But I spoke to a co-author who explained to me it was a first draft and was happy to make some fixes, so I updated my post (courtesy of the “anti-science crowd,” as I noted — that was WUWT).  And there was a sort of positive outcome in that WUWT finally felt obliged to examine and concede the whole point of the post and the original analysis.

To understand their basic thesis, we have to get past their terminology. What does “super-exponentially accelerating” mean?

Well, it means that the growth rate is increasing. Why didn’t they say that? Hey, they’re climate scientists. Their motto seems to be “don’t educate, obfuscate”.

Uhh, no, the authors aren’t climate scientists.  That was clear from my post, had WUWT read it, or the masthead of the study itself, had WUWT bothered to look, “A.D. Husler and D. Sornette Department of Management, Technology and Economics.”

So finally, WUWT posted the top figure above and admitted, “yes, the rate of atmospheric CO2 growth has been increasing.”  Now here is where WUWT makes its biggest blunder (emphasis in the original):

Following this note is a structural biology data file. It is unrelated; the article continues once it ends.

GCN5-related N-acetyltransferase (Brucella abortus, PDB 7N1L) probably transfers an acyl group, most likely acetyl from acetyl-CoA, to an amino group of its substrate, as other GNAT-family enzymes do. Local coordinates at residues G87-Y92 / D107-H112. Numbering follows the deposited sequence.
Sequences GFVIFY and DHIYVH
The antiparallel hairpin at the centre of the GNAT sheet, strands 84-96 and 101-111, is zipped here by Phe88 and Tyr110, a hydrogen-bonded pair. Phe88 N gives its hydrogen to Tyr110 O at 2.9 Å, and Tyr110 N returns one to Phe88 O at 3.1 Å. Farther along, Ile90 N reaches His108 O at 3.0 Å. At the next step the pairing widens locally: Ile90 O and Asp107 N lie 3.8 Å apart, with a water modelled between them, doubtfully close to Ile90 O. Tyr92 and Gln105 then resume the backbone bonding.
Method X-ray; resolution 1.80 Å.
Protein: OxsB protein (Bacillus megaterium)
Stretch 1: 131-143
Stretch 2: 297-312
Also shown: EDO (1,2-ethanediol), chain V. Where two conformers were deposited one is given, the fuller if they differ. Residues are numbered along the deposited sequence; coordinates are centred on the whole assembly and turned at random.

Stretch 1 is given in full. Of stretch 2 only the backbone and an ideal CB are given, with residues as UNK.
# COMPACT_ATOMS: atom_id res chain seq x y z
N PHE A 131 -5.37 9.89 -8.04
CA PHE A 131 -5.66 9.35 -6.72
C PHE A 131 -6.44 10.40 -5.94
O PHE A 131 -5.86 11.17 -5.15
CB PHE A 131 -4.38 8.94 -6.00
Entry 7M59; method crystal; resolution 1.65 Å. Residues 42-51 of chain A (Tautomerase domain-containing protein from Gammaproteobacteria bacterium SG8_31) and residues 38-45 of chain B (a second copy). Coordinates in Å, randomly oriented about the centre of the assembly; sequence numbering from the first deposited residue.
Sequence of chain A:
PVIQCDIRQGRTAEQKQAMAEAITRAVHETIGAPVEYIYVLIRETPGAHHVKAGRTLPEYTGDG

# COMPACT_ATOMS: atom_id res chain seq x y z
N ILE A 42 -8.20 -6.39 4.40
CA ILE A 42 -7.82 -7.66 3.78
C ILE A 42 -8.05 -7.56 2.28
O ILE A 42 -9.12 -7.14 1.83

Both Joe Romm and the authors of the paper seem to think that this is a Very Bad Thing„¢. Let’s stop a moment and consider what the numbers really mean. We know what the population numbers mean. But what does a “super-exponential acceleration” in CO2 growth mean in the real world?

Consider that at some point not long after 2050 the world population will stabilize. The population of a number of countries has already stabilized (or is dropping). Suppose (as seems quite possible) that atmospheric CO2 rates continue to rise after the population has stabilized. What would that mean, rising atmospheric CO2 growth rates at a time of stable population? What would be happening in the real world to cause that?

Simply put, it would mean that the growth rate of energy use per capita was increasing. Whoa, can’t have that, speeding up the rate at which people get more energy.

Ahh, how the master anti-science rhetoricians like to immediately equate CO2 with energy.

Actually this WUWT post contains two major blunders.  First, of course, CO2 isn’t energy.

Second, the CO2 growth rate can rise faster even if the growth rate of CO2 per capita was not increasing.  How?  The CO2 sinks could saturate, of course, land and/or ocean — potentially even turning into sources.  And, relatedly the carbon-cycle amplifying feedbacks could accelerate.

Of course, it’s not like there’s any evidence that could be happening now or anytime soon — assuming you don’t believe in science that is:

And of course we have these:

And let’s not even worry about this at all: